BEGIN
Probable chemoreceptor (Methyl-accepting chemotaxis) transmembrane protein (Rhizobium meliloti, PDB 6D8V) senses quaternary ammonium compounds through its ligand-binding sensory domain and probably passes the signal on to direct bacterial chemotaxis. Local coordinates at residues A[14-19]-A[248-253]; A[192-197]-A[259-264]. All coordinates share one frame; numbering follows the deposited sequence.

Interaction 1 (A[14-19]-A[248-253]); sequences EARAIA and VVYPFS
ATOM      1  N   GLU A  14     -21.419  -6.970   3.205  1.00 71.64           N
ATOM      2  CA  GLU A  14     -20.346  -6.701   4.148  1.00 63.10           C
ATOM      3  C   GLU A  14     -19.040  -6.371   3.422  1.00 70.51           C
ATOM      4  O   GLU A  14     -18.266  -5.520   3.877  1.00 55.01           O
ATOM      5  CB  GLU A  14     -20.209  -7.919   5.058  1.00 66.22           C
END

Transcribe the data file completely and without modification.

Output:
Probable chemoreceptor (Methyl-accepting chemotaxis) transmembrane protein (Rhizobium meliloti, PDB 6D8V) senses quaternary ammonium compounds through its ligand-binding sensory domain and probably passes the signal on to direct bacterial chemotaxis. Local coordinates at residues A[14-19]-A[248-253]; A[192-197]-A[259-264]. All coordinates share one frame; numbering follows the deposited sequence.

Interaction 1 (A[14-19]-A[248-253]); sequences EARAIA and VVYPFS
ATOM      1  N   GLU A  14     -21.419  -6.970   3.205  1.00 71.64           N
ATOM      2  CA  GLU A  14     -20.346  -6.701   4.148  1.00 63.10           C
ATOM      3  C   GLU A  14     -19.040  -6.371   3.422  1.00 70.51           C
ATOM      4  O   GLU A  14     -18.266  -5.520   3.877  1.00 55.01           O
ATOM      5  CB  GLU A  14     -20.209  -7.919   5.058  1.00 66.22           C